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Regenna Grier, a 35-year veteran of the Metropolitan Police Department, remembers crossing paths with a bright young recruit about six years ago. She was impressed with Salah Czapary back then, but she can’t understand why he’s running for Council now.
Grier served as one of Czapary’s instructors at the police academy and got to know him a bit, so she kept tabs on his career where she could. He rose through the ranks quickly—so quickly that Grier was a bit surprised. Czapary spent just over a year as a patrol officer, then jumped over to a civilian role in MPD headquarters and stayed there before quitting his job to run for office.
Grier hadn’t given him much thought recently, however, until learning he was running to unseat Ward 1 Councilmember Brianne Nadeau. She was surprised to see someone with a relatively short resume running for higher office already, giving her the distinct impression that his time in the department was simply “career building.”
As a Maryland resident who has since retired from the department, she doesn’t have much skin in the game. But she’s chosen to speak out about her concerns about Czapary anyway, bringing them first to Nadeau, and then directly to Loose Lips.
“He’s using the citizens of the District of Columbia and his status with law enforcement,” Grier says. “It’s not about the people. It’s about him reaching a certain level of authority.”
Grier is just one person, of course, and Czapary has attracted support from within the department, too, if his campaign finance reports are any indication. Czapary declined to discuss Grier’s comments on the record, but he did connect LL to a pair of people who worked with him at MPD who vouched for his candidacy. Grier’s perspective is notable, nonetheless, because of her time in the department and just how central Czapary has made his MPD experience in justifying why he’s ready to join the Council.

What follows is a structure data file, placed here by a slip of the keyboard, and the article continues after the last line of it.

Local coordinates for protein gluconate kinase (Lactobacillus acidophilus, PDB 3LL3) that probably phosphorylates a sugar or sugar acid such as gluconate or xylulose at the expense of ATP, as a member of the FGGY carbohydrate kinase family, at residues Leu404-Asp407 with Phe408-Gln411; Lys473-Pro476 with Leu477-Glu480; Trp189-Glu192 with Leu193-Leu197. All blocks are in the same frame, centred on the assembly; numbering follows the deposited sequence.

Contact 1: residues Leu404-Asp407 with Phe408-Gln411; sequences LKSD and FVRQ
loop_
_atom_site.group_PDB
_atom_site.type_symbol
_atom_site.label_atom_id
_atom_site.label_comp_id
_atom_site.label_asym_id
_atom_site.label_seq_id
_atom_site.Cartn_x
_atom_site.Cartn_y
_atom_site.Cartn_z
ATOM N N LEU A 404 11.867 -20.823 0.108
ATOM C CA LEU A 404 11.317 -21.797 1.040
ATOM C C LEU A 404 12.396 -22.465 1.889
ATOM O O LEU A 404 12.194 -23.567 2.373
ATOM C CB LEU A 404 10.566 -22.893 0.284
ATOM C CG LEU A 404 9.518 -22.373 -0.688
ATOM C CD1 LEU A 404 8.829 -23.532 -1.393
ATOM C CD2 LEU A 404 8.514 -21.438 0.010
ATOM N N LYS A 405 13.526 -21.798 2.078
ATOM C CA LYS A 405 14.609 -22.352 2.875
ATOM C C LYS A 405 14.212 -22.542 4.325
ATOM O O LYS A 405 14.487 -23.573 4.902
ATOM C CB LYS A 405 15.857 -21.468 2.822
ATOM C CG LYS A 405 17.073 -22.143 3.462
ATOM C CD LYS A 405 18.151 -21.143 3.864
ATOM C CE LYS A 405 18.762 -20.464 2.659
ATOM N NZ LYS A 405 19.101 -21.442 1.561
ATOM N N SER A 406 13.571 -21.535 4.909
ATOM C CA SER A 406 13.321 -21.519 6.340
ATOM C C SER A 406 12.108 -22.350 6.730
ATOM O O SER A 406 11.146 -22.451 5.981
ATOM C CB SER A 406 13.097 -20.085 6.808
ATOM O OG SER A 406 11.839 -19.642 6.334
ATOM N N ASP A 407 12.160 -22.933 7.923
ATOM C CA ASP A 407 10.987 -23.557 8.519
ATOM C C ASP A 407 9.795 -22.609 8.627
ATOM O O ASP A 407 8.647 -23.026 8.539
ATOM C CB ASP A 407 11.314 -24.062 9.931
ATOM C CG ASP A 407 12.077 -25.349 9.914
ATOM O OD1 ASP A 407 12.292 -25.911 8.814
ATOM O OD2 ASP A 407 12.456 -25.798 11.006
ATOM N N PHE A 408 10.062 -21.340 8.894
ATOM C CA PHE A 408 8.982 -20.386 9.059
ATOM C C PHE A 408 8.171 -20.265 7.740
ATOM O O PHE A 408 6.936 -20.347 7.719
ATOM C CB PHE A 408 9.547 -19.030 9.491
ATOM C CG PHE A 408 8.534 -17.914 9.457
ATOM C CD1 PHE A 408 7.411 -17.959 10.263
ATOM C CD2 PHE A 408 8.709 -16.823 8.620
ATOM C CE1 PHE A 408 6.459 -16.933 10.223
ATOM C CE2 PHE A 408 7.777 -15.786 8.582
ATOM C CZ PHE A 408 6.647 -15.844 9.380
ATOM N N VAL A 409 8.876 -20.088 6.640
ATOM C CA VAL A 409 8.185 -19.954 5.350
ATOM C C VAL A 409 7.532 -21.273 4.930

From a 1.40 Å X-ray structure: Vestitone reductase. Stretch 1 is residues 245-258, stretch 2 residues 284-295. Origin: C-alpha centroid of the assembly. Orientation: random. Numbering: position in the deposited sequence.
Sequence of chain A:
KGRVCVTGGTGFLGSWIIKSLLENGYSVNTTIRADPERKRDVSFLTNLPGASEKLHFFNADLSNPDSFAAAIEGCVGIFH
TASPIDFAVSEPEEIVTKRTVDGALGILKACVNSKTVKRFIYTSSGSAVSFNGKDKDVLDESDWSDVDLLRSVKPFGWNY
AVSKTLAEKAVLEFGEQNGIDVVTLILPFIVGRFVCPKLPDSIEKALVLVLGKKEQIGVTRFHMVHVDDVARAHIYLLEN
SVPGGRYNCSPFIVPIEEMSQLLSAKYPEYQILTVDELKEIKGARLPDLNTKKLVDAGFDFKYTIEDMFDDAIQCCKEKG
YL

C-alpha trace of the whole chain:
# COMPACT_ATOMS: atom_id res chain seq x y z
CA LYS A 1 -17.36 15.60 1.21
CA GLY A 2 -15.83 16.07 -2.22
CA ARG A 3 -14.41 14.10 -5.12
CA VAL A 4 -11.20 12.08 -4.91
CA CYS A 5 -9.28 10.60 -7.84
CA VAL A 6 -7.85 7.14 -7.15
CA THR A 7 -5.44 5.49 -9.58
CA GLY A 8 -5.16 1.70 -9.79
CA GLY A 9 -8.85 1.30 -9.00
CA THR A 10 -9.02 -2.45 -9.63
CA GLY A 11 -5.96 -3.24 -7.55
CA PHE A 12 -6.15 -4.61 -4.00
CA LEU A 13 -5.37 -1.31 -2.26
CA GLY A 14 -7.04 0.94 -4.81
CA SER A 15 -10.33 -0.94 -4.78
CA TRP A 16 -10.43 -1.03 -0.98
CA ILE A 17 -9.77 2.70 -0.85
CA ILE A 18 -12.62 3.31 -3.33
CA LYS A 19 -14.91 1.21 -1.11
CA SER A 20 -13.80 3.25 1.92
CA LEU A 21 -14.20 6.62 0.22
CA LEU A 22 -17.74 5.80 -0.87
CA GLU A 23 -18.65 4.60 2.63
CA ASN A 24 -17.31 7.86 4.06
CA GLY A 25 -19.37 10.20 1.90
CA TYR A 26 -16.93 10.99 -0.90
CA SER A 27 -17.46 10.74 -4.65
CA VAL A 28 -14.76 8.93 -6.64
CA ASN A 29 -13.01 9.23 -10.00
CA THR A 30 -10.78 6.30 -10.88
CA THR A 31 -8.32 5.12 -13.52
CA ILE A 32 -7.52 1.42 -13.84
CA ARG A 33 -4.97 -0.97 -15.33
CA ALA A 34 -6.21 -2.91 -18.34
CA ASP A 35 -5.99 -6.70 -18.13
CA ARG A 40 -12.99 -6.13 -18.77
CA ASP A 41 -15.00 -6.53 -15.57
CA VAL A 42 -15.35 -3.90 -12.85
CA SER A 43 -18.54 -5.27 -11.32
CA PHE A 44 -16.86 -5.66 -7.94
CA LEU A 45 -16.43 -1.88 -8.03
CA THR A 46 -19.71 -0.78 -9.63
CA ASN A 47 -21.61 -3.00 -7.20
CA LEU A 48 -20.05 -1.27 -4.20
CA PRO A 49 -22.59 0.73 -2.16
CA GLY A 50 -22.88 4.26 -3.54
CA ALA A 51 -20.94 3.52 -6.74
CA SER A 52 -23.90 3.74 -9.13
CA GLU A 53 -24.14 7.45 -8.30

Grier is far from an unbiased observer of Czapary, however. She still harbors some resentment toward him after she applied to join MPD’s reserve officer corps (which Czapary supervised when Grier applied back in May 2021) and was dissatisfied with his response. She ultimately included the incident as part of a class-action discrimination lawsuit she filed against the department with 10 other female officers, though Grier didn’t name Czapary in the suit specifically.
Essentially, Grier hoped to serve as a sergeant for the all-volunteer reserve unit (which regularly assists MPD on calls) once she reached the mandatory retirement age of 64. She especially hoped to serve on a unit that supported the families of officers killed in the line of duty, and wanted to diversify the reserve program’s ranks, considering no women held leadership roles.